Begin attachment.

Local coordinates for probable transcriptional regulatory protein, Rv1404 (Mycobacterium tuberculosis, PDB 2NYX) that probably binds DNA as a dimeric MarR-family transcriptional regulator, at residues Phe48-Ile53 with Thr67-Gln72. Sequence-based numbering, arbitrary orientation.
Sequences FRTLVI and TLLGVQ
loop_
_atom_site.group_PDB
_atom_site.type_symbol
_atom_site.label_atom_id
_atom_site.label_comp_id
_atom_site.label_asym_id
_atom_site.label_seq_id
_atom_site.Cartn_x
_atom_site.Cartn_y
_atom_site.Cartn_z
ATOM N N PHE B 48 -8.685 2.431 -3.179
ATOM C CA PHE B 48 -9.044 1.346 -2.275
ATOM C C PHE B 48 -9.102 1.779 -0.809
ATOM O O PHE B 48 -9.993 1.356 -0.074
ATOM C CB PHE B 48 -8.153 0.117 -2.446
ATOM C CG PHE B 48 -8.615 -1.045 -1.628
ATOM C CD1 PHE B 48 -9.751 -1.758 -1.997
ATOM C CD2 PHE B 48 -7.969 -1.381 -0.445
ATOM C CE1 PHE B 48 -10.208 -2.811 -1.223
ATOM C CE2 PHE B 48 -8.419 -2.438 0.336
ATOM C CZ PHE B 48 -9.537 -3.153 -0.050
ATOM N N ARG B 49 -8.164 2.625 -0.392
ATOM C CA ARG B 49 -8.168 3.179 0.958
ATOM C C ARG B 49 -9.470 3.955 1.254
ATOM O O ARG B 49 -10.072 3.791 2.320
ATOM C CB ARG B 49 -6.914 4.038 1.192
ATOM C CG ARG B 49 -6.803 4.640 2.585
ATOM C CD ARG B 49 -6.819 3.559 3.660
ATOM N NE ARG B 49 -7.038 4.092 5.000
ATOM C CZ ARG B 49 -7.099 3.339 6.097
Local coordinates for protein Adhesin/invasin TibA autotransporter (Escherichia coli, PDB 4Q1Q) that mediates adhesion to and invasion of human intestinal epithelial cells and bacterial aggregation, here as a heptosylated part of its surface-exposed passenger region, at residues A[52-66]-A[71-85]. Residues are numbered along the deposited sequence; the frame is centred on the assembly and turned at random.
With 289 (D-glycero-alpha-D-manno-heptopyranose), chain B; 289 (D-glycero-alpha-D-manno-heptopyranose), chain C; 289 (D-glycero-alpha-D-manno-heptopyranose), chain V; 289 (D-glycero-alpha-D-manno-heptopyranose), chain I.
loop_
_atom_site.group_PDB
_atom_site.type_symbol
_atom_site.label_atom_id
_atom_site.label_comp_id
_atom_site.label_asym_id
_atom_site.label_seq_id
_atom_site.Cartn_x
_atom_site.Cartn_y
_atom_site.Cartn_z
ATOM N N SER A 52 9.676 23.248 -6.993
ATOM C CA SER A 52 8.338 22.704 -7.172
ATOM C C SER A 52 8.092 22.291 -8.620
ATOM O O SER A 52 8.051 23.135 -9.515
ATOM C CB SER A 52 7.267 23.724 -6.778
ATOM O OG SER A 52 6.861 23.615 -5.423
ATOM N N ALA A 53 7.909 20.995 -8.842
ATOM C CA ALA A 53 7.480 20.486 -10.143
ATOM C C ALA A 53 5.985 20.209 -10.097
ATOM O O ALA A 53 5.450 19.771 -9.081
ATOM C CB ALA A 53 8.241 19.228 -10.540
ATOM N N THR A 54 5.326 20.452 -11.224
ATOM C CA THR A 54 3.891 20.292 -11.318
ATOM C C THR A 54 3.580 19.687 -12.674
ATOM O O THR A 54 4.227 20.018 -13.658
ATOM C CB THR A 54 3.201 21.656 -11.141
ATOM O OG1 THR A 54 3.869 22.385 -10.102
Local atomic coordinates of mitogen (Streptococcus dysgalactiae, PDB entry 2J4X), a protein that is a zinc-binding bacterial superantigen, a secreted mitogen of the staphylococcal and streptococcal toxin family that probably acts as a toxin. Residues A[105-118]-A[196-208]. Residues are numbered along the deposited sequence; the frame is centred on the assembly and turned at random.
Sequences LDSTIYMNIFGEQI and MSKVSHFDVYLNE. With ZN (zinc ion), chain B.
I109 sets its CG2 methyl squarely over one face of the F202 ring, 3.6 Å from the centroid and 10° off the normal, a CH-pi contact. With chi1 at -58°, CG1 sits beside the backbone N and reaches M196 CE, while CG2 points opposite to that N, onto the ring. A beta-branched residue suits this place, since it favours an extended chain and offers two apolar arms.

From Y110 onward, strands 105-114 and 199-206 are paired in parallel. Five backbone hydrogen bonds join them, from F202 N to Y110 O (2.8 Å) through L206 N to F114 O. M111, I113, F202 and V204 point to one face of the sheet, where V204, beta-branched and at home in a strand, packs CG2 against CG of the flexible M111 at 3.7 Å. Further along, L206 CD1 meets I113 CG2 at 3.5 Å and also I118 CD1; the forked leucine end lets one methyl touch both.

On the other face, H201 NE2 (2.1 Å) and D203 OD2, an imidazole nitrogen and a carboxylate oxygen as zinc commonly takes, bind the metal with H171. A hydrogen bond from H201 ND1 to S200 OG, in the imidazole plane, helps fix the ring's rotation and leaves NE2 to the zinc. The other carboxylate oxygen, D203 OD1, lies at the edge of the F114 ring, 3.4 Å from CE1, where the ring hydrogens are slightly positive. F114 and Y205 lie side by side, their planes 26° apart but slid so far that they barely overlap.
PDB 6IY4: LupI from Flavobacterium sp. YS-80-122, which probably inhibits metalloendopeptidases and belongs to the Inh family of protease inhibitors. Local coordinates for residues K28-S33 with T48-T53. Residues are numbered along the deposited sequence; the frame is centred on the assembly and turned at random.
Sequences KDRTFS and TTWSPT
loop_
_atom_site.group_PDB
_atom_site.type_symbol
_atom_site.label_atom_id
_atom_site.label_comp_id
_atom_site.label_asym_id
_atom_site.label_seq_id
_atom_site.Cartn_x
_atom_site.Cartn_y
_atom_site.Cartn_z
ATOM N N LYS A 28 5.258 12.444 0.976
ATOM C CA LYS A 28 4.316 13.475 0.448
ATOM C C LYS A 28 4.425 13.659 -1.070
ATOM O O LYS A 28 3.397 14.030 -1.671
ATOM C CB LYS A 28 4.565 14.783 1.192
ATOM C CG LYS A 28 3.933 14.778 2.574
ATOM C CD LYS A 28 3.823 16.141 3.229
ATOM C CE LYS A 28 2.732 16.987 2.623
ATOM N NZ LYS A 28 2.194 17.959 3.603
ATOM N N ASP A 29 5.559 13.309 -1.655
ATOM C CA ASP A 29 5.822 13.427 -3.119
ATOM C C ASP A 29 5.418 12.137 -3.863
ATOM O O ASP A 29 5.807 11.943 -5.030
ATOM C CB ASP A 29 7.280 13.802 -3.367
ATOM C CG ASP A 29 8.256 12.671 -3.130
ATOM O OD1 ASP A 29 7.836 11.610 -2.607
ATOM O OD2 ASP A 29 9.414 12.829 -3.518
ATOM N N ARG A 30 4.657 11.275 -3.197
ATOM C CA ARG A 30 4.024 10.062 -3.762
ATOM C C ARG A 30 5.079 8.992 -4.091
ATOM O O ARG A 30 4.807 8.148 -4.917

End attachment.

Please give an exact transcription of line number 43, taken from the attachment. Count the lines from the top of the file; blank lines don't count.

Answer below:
_atom_site.Cartn_y